Examples of reduction cuts:
Linoleum Prints – Some great examples of reduction cuts
Cricket Press – Shows process and different states of their work
Prunella – Shows process, linocuts, and different states of work
Links that explain the process and define reduction cuts:
1000 Woodcuts – Has a step-by-step example of each state of the plate in a reduction cut process
How to do a Lino Reduction Cut – Movie is a great step-by-step demo and quite thorough. I would only recommend showing small parts for a classroom or just demonstrating yourself. But excellent for adults viewing reduction cut for the first time.
Links about woodcuts and printmaking:
MOMA Printmaking – awesome interactive site about 3 different types of printmaking
Wayne Roosa and Jeff Wetzig – Conventions of Disquiet – March 26-May 2
This past Saturday, I went to the Form + Content Gallery to see some work by two professors of mine in an intimate gallery space in downtown Minneapolis. Wayne Roosa (Art History Professor at Bethel) created icons from media culture (Some of these icons were angels, trap doors, an open hand from the sky, billy clubs, money bags, and parachutes to name a few) on small stamps. The stamps are very rubbery and hard to make small details with, but Roosa used a magnifying glass and a small exacto blade in order to create subtle tones and easily viewable expressions. He used these icons and mixed, matched, and repeated them to create different associations – some were images of brutality, protest, and money while others had an ambiguous but mystical feel. The prints were clean and loaded with content and style. I highly suggest taking a look (image left is an example).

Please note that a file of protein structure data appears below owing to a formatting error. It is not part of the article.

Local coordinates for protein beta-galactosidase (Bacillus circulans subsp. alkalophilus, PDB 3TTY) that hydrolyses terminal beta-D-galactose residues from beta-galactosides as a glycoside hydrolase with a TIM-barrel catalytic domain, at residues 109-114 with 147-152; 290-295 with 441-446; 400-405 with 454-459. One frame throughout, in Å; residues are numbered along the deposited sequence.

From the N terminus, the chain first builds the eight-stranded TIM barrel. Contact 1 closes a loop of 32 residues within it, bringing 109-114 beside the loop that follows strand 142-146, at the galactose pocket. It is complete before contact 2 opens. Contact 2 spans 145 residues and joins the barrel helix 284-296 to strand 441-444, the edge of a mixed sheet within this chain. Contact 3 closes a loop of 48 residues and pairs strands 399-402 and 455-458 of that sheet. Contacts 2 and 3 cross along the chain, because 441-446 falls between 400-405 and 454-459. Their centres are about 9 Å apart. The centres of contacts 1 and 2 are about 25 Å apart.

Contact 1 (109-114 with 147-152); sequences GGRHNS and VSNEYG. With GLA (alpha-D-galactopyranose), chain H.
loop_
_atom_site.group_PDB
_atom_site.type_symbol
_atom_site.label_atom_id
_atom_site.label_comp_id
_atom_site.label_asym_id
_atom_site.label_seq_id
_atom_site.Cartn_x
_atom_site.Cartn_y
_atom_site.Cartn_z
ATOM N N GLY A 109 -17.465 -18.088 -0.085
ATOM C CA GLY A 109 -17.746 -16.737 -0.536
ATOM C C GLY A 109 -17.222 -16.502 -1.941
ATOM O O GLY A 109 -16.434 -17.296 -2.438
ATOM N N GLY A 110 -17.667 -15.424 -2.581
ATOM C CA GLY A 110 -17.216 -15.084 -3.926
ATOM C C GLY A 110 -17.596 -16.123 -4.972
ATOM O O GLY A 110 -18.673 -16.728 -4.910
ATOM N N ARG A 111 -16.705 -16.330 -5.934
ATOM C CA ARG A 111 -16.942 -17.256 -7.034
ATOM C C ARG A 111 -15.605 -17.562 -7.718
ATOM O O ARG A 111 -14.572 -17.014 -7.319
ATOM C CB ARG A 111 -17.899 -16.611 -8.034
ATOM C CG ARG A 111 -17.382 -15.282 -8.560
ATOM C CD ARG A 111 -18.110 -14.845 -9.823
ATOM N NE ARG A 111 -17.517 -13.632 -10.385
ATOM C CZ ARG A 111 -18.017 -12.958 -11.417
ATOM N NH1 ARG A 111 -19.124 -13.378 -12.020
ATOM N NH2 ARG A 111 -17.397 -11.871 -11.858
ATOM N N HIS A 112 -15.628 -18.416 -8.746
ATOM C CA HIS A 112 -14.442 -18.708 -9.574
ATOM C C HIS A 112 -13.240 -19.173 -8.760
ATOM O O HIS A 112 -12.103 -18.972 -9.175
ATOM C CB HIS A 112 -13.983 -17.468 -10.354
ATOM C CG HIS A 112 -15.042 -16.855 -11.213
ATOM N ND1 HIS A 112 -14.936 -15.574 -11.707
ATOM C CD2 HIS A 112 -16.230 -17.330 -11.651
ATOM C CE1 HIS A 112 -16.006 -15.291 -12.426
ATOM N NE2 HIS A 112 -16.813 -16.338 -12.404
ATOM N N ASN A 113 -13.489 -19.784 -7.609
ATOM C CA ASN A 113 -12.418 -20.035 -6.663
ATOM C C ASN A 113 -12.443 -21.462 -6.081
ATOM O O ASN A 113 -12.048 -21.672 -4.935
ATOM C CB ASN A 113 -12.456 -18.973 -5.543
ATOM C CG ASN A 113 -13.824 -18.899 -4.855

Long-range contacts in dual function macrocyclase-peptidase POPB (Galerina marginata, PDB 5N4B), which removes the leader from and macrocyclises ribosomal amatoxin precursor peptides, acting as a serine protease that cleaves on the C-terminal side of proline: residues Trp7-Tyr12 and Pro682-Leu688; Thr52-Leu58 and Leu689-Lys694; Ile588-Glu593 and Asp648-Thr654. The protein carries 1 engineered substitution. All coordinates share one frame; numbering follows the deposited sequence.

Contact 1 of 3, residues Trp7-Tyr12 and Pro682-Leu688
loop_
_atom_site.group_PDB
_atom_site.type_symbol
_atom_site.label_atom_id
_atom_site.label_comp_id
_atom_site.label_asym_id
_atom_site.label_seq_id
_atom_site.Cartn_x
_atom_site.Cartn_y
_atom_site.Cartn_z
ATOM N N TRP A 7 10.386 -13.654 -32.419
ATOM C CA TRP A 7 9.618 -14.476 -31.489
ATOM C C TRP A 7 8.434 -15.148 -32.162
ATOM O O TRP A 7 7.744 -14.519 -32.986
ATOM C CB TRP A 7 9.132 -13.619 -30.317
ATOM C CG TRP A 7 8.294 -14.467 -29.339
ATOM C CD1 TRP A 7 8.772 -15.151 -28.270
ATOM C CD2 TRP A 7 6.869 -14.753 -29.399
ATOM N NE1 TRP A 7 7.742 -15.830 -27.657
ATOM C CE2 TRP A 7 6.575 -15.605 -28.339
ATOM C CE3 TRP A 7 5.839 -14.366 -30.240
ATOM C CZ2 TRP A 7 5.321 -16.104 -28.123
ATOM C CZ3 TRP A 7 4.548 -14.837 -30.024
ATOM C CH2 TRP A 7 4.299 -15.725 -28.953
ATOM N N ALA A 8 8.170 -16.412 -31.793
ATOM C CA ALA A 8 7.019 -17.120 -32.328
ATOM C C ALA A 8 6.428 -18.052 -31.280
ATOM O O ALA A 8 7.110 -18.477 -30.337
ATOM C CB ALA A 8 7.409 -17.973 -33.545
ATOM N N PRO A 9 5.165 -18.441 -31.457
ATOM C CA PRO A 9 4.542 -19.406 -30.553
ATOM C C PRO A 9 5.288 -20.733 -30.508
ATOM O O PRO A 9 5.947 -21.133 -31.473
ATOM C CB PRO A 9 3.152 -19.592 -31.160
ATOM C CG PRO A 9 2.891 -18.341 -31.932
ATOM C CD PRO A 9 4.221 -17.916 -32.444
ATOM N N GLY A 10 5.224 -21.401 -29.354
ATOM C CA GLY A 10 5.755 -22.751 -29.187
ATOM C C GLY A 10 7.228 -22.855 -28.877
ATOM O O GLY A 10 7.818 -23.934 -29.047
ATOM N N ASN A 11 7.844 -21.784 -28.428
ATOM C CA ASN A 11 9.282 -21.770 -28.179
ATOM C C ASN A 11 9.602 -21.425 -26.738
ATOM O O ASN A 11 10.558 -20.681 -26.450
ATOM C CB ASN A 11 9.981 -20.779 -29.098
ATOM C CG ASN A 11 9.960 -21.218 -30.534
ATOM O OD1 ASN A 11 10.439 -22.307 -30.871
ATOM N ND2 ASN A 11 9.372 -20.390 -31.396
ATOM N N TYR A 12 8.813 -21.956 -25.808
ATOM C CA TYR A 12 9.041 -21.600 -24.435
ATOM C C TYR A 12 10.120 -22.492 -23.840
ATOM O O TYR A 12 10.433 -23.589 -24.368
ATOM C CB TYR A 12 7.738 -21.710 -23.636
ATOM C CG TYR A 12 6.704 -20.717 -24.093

Jeff Wetzig (Printmaking Professor at Bethel) used prints as well, but created them using the Japanese printing method. One of his installations was several prints of ziplock bags that looked like they had been filled with air. And inside each one of them was an air pump. These prints were clustered near the top of the wall space further adding to the illusion of lightness air. He was able to create this effect because the Japanese printing method mimics watercolors and provides more value tones helping give 3D form to the ziplocks. Air was a recurring theme with windmills and air pumps as well as the male/female (using red and blue). One work of a blue windmill and a red windmill also displayed the wood he used in his reduction cut and the registration methods linked the two works suggesting dependence and a relationship. Although Jeff creates work seems whimsical, he can also create work of a more serious tone. His first artwork contained a fenced in area with two more fences inside of it (one red and one blue) developing feelings of insiders and outsiders, privacy, protection, personal space and community.
Go and see it! The work is affordable. Own one yourself!
See the exhibit? Have a review? Or suggest another!